Volunteer finds rare parasitic plant in Wisconsin for the first time in over 40 years

A few stems of clustered broomrape found last June near Lake Michigan highlights work of rare plant monitoring volunteers

A small plant with red stems and white flowers grows in sand
Clustered broomrape, a rare parasitic plant, is found in Wisconsin’s dunes near Lake Michigan. A volunteer recently rediscovered the plant for the first time in over 40 years. Courtesy of Wisconsin DNR

Tom Underwood from Oshkosh has been helping to look for rare plants in Wisconsin for several years through the state Department of Natural Resources Rare Plant Monitoring Program. Volunteers get a list of rare varieties to look for, and one unique plant stood out to Underwood: clustered broomrape.

The tiny plant ranges in color from maroon to yellow and has a single skinny bloom on each stem with almost no leaves. Standing only a few inches tall, clustered broomrape is parasitic and feeds off of the roots of other plants in dry prairies and sand dunes along Lake Michigan.

“The plant is unique in itself, just being a parasitic plant and being very small and non-green,” Underwood said. “It was probably the habitat as much as anything that drew me to seek this out, because the dunes are just such a fascinating place to walk among.”

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The last time clustered broom rape was seen in Wisconsin was in 1979. Last June, Underwood decided to search the dunes along Lake Michigan for any signs of the plant.

“To my surprise, I encountered the first plants within five minutes of walking,” he said. “What I saw first was a withered stem from the previous year and I thought, ‘Jeez, I think that’s what this is.’ When I looked just a moment or two after that, I found live plants from this season.”

Underwood said he kept looking in the area, but didn’t find more than the cluster of three little stems. But his discovery was hailed as the most notable rare plant discovery in the state last year by Kevin Doyle, botanist for the DNR’s Bureau of Natural Heritage Conservation and coordinator of the volunteer program.

“It gives us hope that there are other places out there where it might be occurring,” Doyle said.

Doyle said clustered broomrape is a native plant in Wisconsin and is considered a threatened species in the state. He said it’s always been more common in states to the west and has only been documented in state records nine times. But he said it’s not clear why the plant hasn’t been seen in more than 40 years.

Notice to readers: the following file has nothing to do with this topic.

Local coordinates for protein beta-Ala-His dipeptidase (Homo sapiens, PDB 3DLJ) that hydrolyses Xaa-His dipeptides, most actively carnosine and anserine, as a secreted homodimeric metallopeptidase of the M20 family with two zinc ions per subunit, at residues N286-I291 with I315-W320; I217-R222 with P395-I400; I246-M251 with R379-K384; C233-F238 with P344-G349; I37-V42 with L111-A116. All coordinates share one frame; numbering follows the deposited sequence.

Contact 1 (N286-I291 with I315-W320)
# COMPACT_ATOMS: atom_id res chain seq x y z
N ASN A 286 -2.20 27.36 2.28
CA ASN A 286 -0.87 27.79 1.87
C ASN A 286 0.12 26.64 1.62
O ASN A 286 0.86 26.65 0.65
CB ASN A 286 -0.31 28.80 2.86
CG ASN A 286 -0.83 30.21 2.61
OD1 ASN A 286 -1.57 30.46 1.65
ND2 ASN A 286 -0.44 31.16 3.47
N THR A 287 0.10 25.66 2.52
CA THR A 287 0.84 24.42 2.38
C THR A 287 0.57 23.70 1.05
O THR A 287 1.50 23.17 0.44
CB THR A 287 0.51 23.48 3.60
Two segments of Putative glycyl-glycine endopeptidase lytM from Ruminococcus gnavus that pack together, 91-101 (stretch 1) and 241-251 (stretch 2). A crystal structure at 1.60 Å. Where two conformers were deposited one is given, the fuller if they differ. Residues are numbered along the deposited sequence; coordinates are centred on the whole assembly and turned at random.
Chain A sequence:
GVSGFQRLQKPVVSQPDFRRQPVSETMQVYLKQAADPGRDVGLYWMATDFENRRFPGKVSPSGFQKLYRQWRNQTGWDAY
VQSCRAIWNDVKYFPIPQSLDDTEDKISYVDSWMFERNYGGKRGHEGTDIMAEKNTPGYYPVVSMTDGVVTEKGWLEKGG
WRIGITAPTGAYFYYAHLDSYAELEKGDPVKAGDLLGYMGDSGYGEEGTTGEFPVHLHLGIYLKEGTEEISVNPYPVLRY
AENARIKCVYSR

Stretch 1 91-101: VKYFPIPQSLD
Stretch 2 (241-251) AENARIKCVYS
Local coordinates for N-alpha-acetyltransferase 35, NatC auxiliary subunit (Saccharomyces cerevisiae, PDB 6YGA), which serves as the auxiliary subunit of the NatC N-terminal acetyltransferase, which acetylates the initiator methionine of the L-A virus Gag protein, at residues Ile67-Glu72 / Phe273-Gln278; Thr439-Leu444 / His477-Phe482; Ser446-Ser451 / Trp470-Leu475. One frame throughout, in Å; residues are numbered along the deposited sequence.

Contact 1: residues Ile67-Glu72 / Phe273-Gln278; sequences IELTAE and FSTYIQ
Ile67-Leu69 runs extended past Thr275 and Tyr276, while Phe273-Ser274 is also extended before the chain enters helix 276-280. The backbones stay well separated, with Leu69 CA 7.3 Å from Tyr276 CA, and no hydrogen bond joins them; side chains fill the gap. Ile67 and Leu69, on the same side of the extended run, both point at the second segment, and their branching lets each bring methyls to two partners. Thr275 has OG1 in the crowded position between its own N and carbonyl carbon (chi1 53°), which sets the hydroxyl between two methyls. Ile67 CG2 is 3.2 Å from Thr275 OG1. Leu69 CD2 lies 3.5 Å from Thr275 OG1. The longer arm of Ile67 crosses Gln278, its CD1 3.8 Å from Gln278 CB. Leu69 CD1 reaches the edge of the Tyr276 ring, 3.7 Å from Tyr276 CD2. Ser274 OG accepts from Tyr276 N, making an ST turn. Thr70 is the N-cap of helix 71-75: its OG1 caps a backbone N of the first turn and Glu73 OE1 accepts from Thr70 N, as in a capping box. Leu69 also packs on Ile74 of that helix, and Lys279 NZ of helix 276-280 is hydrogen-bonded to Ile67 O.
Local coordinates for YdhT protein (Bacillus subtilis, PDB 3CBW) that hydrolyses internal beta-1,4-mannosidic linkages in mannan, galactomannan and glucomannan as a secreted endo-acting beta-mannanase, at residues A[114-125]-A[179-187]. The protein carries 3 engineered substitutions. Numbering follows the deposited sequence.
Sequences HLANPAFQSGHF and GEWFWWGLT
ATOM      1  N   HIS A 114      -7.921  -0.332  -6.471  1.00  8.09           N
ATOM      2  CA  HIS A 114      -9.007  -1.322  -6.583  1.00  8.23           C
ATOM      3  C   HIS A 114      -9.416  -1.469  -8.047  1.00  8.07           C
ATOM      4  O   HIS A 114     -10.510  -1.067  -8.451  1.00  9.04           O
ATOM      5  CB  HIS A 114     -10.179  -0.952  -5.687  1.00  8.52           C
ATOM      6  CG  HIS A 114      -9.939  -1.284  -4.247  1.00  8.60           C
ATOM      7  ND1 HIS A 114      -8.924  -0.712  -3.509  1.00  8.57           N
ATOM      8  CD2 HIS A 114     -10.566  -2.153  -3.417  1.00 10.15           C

“A part of the story is habitat degradation,” Doyle said. “Because it relies so heavily on other species to survive, that really implies that it needs a healthy plant community.”

As recreation erodes a habitat or non-native plants take over, Doyle said that can disrupt the relationship between clustered broomrape and its host plant.

He said the fact it’s a parasitic plant doesn’t mean it’s a weed or causing harm to the habitat or other plants.

“It’s a good, native plant. It just happens to have a life history strategy where it doesn’t photosynthesize for itself,” he said.

Doyle said the plant’s rediscovery could mean the dune habitat on Lake Michigan has remained stable despite human development. Underwood agrees, but he also wonders if the rare species has always been there — people just forgot to look for it.

It’s not a real showy flower,” Underwood said. “It’s not a rare orchid that people like to seek out. And it’s not the easiest habitat to walk through because it’s loose sand that’s on a slope.”

It’s not the first time in recent years that a rare plant has been rediscovered. In 2021, a volunteer found a rare cliff-dwelling fern in Sauk County that hadn’t been seen in the state in 90 years.

“Every year, there are these discoveries — or rediscoveries, really — of things that hadn’t been seen in a really long time,” Doyle said. “Important botanical discoveries are not just being made in the tropics. There’s a lot to still be found in Wisconsin. We don’t know everything about our flora, so there’s a lot of interesting and important finds that people can make just hiking around and botanizing.”

Doyle said volunteers for the Rare Plant Monitoring Program go through an online training on how to find and document rare plants. He said the data they collect helps inform the DNR’s habitat management decisions and helps ensure the more than 300 rare plant species in the state aren’t lost.

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